Classic. 82inch span A2 glider model.
Quote: "The Classic series began in mid 1965 and was mainly inluenced by clubmate Robin Sleight's model which used the B6456f section with sheet upper surface, elliptical tips, polyhedral wing and a 72 sq in tailplane on a long (36in) tailplane moment. The design had an excellent glide, but had a number of structural shortcomings.
The first of the series also used the B6456f section with sheeted upper surfaces, while the tailplane movement was reduced to 28 in with a fin in front of the tailplane plus an underfin. The fuselage used the Lindner style construction of boom ie circular from a 1/8 in sheet box with 1/8 in square spruce longerons, while the nose was dropped slightly. The tailplane used the Lindner tailplane section, which is still retained. This model produced a very good glide but would not maintain trim and had a tendency to weave on tow during gusty weather owing to the thin wing section.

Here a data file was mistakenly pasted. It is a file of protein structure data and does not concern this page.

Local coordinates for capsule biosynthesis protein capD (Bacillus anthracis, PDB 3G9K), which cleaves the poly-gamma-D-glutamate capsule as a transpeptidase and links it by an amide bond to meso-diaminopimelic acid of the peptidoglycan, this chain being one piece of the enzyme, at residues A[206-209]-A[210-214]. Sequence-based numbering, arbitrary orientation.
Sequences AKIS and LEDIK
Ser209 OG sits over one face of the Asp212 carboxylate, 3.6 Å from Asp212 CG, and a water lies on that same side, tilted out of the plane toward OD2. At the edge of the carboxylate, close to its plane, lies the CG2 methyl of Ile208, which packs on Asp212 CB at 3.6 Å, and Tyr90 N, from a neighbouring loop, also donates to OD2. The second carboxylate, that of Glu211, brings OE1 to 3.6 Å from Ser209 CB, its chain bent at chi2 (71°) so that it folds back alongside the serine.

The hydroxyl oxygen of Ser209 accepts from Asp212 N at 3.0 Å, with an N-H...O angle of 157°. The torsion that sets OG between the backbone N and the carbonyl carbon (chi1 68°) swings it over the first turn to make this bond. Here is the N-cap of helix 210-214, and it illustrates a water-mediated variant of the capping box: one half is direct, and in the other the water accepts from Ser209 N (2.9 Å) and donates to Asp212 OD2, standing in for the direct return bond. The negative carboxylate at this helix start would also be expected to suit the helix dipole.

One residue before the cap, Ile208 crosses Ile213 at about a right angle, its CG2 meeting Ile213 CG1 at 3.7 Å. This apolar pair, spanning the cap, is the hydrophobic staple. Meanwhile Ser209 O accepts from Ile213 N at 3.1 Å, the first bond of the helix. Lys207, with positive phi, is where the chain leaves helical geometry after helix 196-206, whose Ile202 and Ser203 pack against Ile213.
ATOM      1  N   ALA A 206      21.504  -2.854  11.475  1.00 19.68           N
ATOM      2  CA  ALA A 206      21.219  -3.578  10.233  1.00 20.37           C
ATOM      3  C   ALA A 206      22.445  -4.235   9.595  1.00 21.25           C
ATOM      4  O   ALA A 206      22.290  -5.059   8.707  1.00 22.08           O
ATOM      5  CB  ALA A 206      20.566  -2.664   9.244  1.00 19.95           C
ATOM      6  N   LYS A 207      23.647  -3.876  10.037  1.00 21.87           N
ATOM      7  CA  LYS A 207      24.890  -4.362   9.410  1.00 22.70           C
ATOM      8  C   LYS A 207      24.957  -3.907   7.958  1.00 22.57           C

The next versions used a Mike Burrow's wing sec-tion (as I believe is used by John O'Donnell on his A/2s). These models were otherwise identical to the first one, and while the glide was not so good (its duration being about 2:25 to 2:30 unassisted and with everything just right) but they were more con-sistent. Even so, the 1966 Team Trials were lost when a weaving tow caused the cancellation of a flight through throwing the winch, to place 5th with 9 flights out of 10. These models were eventually lost in 1967, one in a fairly spectacular D/T-less fly off of nearly half an hour!
Up to this time, many variations had been tried besides the main development line e.g. different tail sections, moment arms, constructions, tip shapes etc, and in December 1967 stock was taken of the situation. It was realised at this time that the B6456f and Burrows sections had nearly identical under-surface shapes. It was therefore decided to try a section having the average of the upper surfaces. This is not a very scientific procedure but I doubt if many sections used by modellers are created in a better way! This section has been used since and has proved successful, enabling a reliable construction to be developed and having an 'unaided' performance of around 2:35 to 2:40..."
Classic, Aeromodeller, June 1972.
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